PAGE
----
Teaching Research in Undergraduate Education (TRUE) Workshop Series

Inside and outside of higher education, students face challenges when it comes to finding, evaluating, and using information effectively. For teachers, it can be difficult to help students navigate an unfamiliar and complex scholarly research process while also addressing the information skills they will need throughout their lives after they leave the college environment. The TRUE Workshop Series allows a cohort of instructors to consider connections between skills students need as academic and lifelong researchers. Over five sessions, TRUE cohort members will gain new techniques and classroom activities for teaching research while engaging in discussion with fellow instructors from departments across campus.

Schedule and Topics

The Spring 2020 TRUE cohort will meet for five weeks to discuss the following topics. All meetings will take place in Morris Library 200B from 3:30-5. 

  • February 25: Introduction: Supporting Lifelong Researchers
  • March 3: Entering Conversation 
  • March 10: Contextualizing Information in Communities
  • March 17: Creating Information 
  • March 24: Lesson Plan Workshop 

Participation and Registration

Cohort Members:
Become a Cohort Member: Participation is open to everyone who teaches at UD, as well as graduate students who are not yet in a teaching role. Cohort members attend all five sessions and engage in discussion about weekly themes and example classroom activities, and will receive a certificate of completion at the end of the series. On the final week, participants will bring their own activity ideas or lesson plans to workshop with the group. Registration closes February 21. 

Workshop Facilitators:
Each week, a different facilitator will share a classroom activity, ask participants to engage with the activity, and lead a group discussion. Facilitators receive a $250 honorarium. Contact Lauren Wallis and Shailen Mishra prior to filling out the proposal form if you are interested in facilitating a session. 

Weekly Themes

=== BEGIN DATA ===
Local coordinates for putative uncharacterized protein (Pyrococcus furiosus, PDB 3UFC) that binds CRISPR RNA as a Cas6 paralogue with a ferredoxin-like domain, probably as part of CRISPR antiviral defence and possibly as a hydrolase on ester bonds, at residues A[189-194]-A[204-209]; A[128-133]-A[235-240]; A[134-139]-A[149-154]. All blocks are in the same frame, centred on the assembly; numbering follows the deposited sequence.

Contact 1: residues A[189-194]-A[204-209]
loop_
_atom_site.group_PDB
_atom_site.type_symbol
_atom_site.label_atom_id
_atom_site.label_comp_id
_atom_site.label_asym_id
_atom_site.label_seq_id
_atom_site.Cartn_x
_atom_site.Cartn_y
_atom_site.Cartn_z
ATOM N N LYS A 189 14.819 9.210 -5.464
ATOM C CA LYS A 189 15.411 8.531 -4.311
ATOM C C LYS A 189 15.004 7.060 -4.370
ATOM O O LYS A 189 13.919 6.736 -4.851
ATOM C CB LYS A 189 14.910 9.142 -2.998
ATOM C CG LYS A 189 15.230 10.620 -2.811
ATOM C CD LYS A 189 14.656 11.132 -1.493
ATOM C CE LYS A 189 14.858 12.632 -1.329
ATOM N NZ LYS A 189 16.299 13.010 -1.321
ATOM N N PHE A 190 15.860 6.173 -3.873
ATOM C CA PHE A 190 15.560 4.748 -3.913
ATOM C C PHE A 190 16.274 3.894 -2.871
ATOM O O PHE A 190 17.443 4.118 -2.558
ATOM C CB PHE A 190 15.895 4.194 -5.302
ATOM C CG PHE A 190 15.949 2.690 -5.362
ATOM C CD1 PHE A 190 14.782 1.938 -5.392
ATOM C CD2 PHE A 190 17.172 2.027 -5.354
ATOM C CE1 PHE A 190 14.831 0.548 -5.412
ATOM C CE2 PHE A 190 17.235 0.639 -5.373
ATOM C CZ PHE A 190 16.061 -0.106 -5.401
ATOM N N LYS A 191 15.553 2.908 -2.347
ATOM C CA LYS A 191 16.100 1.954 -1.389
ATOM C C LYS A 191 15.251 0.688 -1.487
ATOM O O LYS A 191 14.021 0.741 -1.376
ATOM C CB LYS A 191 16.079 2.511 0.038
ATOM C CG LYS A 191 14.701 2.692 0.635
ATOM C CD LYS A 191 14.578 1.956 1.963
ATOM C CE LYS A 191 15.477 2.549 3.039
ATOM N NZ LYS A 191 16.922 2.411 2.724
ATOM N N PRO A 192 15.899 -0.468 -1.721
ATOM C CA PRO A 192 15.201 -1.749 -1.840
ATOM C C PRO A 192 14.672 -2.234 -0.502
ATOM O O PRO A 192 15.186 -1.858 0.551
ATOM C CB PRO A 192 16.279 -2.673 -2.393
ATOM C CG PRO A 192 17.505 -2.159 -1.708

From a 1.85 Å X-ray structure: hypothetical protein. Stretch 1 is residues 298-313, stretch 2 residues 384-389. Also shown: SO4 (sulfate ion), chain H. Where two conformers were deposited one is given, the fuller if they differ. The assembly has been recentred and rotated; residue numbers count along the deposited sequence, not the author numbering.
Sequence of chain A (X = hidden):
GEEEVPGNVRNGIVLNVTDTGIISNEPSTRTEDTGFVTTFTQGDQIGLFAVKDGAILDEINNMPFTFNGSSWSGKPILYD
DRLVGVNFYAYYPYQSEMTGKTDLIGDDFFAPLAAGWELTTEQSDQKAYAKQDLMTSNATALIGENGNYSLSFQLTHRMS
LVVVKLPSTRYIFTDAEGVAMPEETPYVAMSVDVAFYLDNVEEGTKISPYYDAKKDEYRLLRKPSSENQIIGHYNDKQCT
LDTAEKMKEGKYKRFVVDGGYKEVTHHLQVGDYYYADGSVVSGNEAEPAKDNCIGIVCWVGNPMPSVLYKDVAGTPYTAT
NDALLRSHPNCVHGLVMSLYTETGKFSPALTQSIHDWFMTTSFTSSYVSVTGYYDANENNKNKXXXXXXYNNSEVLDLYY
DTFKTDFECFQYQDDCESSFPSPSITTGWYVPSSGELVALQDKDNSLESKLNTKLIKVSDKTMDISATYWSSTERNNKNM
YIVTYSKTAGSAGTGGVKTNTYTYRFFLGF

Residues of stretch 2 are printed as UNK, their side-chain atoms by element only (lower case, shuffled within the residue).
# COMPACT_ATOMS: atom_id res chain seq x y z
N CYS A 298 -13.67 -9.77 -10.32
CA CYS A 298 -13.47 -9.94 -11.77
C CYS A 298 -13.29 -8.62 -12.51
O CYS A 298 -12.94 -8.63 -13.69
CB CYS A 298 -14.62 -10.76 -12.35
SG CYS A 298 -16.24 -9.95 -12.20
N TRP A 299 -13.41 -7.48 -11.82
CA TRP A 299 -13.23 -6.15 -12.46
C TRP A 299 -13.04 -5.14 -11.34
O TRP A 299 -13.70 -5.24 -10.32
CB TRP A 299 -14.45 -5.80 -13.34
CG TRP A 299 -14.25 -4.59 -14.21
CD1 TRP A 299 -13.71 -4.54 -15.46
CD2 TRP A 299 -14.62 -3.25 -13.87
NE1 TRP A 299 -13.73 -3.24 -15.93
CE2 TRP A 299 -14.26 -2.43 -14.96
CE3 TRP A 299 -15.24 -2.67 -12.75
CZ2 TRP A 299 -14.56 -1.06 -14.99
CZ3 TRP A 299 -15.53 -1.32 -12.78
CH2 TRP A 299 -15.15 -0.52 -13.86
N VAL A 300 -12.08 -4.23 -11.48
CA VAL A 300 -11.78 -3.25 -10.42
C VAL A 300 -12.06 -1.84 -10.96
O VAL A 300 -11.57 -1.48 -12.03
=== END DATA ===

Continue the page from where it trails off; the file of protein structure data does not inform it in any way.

Week 1: Supporting Lifelong Researchers

To tackle the current climate of disinformation that has deep civic and psycho-social implications, we must think of research skills in a wider context. This week’s activities and discussion will address the following questions:

  • How do we bolster students’ research and source evaluation practices in day-to-day life?
  • How do we build connections between research/information used outside academia and research practices valued within academia?
  • What tangible tools and frameworks can we pass to students which will serve them in strategic search and source evaluation in a wide range of contexts (academic, personal, and professional)?
  • How can we address students’ motivation level and anxiety when it comes to academic research by identifying commonalities with students’ search styles, skills, or interests in non-academic settings?

Week 2: Entering Conversation

Scholarly conversations are ongoing and complex, and there are specific rules for participation. Outside of academia there are also conversations—on social media, through journalism, and elsewhere—each with varying conventions for entering. This week’s activities and discussion will address one or more of these questions: 

  • How does a researcher enter a conversation in a particular discourse? How do they find strategic entry points and follow the “breadcrumbs” of conversation?